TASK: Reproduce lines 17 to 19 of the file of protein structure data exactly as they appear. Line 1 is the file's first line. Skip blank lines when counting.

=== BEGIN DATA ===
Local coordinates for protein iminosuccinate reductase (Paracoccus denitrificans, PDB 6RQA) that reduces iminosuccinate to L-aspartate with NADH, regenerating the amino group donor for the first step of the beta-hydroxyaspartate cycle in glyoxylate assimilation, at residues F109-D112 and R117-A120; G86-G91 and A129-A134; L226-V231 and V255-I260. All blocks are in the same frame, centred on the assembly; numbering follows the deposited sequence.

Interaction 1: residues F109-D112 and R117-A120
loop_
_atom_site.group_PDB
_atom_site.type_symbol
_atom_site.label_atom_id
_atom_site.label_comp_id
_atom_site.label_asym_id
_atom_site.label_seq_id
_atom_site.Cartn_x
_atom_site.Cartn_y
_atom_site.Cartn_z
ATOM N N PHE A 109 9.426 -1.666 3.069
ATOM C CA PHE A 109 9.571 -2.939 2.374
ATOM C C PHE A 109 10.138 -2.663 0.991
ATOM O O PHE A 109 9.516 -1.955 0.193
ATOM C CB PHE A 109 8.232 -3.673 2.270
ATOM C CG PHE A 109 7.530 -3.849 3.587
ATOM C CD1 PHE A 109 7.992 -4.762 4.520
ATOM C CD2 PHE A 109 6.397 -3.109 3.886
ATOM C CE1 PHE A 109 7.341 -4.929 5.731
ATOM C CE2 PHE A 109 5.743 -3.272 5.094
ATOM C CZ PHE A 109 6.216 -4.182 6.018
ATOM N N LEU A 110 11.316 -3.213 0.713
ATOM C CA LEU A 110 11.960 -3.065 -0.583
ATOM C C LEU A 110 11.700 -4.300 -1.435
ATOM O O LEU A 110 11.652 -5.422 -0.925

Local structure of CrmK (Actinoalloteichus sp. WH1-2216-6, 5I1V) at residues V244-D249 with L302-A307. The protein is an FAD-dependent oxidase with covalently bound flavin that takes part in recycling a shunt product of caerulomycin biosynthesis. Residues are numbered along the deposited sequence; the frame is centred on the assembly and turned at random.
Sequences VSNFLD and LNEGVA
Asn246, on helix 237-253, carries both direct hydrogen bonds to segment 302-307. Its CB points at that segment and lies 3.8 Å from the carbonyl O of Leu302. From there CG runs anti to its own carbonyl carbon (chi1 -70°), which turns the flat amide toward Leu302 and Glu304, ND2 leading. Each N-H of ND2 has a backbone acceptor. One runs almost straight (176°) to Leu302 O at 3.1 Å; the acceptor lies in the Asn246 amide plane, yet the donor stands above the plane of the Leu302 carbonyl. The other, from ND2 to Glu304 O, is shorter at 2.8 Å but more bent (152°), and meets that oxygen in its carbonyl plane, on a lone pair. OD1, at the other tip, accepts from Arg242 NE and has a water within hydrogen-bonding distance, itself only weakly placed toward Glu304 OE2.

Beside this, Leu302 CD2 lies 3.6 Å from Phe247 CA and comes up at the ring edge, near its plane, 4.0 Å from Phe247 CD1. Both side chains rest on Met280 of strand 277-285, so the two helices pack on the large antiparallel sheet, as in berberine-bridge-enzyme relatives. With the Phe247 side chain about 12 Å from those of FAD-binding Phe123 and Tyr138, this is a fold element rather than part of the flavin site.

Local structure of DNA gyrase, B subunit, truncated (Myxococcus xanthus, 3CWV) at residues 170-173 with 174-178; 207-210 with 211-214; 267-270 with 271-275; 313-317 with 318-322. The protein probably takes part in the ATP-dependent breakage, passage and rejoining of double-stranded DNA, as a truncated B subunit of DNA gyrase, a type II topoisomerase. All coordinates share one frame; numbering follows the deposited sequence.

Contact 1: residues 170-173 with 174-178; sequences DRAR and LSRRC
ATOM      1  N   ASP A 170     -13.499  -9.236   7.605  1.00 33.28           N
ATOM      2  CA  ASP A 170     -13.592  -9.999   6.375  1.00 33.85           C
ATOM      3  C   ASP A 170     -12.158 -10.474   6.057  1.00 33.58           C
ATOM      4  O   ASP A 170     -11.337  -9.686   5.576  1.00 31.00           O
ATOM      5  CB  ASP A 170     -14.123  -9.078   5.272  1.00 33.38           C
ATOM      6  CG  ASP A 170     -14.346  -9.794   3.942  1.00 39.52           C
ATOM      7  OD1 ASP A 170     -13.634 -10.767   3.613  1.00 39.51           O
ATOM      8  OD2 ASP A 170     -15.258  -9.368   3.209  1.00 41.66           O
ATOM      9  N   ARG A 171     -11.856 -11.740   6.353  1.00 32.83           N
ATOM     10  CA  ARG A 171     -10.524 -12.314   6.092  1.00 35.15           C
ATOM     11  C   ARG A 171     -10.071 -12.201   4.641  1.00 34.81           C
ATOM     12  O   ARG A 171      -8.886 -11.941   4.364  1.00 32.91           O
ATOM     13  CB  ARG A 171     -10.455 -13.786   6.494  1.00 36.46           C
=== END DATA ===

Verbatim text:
ATOM C CB PHE A 109 8.232 -3.673 2.270
ATOM C CG PHE A 109 7.530 -3.849 3.587
ATOM C CD1 PHE A 109 7.992 -4.762 4.520